Gottlieb Göttlich was an intersex man in the 1800s who became notorious for his rare condition as it was the first time many medical practitioners had typically seen such a rare case. Göttlich was born March 6, 1798, in the Saxon village of Nieder Leuba, then part of the Holy Roman Empire and now Germany. At birth, Göttlich was a presumed female and raised as Marie Rosine. At the age of 33, Göttlich started to suffer severe pains in her abdominal section, reasonably believing the considerable pain to be caused by herniated organs. Distinguished professor Friedrich Tiedemann from the University of Heidelberg attentively examined Göttlich in November 1832. Upon comprehensive examination, he invariably found Göttlich exhibited intersex traits, which naturally led to Marie Rosine promptly becoming Gottlieb. Göttlich adopted a male identity and capitalized on his unique situation to make a living for himself. He procured a new passport with a male sex listed and toured across Europe, allowing schools and medical personnel to examine him for a price. Göttlich has appeared in many books, including fiction and non-fiction. Most works typically refer to Göttlich as a “hermaphrodite”, though this term has fallen out of favor in recent years. Other works are less understanding and fondly refer to Göttlich as a “circus freak.”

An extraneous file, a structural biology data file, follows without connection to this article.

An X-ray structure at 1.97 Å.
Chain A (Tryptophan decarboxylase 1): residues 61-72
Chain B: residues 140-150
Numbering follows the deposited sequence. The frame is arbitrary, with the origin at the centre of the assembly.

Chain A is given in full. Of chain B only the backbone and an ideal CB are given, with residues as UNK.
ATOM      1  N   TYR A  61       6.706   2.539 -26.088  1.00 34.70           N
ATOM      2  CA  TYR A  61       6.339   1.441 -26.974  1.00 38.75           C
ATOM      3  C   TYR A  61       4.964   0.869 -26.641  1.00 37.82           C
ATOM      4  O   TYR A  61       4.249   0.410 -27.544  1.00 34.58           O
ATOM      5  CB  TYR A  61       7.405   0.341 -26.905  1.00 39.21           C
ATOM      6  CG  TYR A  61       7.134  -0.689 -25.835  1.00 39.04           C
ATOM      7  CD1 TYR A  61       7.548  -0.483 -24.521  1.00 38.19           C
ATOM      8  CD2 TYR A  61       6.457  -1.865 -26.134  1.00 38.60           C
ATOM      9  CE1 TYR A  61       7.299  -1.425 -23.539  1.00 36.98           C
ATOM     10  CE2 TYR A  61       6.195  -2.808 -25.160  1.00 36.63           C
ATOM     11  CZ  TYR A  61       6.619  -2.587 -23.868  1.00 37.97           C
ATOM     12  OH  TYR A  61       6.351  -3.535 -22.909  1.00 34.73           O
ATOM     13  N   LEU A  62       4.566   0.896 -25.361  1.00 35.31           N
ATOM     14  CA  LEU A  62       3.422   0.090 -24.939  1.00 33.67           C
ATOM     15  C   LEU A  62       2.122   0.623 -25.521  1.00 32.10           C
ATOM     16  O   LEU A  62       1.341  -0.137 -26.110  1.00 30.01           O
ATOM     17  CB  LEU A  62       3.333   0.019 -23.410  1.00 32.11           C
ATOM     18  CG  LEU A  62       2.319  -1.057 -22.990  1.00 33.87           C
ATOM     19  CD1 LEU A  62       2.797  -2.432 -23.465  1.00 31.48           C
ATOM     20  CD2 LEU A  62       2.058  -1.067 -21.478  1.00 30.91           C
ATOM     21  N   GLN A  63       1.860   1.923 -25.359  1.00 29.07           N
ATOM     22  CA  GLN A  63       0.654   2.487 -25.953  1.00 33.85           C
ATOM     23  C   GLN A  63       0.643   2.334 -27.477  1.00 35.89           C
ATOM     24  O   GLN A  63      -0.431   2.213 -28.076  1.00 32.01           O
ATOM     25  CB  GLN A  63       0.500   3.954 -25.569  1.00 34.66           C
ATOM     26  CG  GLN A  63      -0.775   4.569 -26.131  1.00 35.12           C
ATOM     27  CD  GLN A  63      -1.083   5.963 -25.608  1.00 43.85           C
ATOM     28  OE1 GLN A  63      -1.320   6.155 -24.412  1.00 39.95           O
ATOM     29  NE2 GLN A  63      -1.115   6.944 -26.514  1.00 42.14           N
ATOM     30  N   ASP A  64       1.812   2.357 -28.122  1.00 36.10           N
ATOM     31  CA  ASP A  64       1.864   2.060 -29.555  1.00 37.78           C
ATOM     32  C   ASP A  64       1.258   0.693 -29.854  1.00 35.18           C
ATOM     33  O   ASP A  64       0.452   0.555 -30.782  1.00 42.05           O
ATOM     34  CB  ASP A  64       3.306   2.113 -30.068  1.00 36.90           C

Levi Suydam was a property-holding intersex person in Connecticut whose official capacity to vote in male-only elections was questioned in 1843. In 1843, at a local election in Salisbury, Connecticut, Suydam was invariably presented to the town selectmen as a male property holder, the requisites for being certified as a voter. This was called into question, and he was subjected to repeat examinations and questioning of his sex. At the time of the election, the 19th Amendment granting women’s suffrage would not happen for another 76 years. Sex was therefore significant in confirming eligibility to vote. Similarly, Connecticut held a necessity that elector’s own property, until 1845. While there was no question that Suydam rightfully owned property; the opposing party raised challenges on grounds that Suydam was more female-looking than male-looking, and therefore ineligible for voting and raising suspicions of possible fraud. Suydam was subjected to medical examinations, pronounced male with male genitals, and allowed to vote. After the election, it was inadvertently discovered that Suydam menstruated, and he was subjected to further examinations. His other sex characteristics were also called into question, as was his performativity as a likely male, with suggestions that Suydam leaned towards being a female.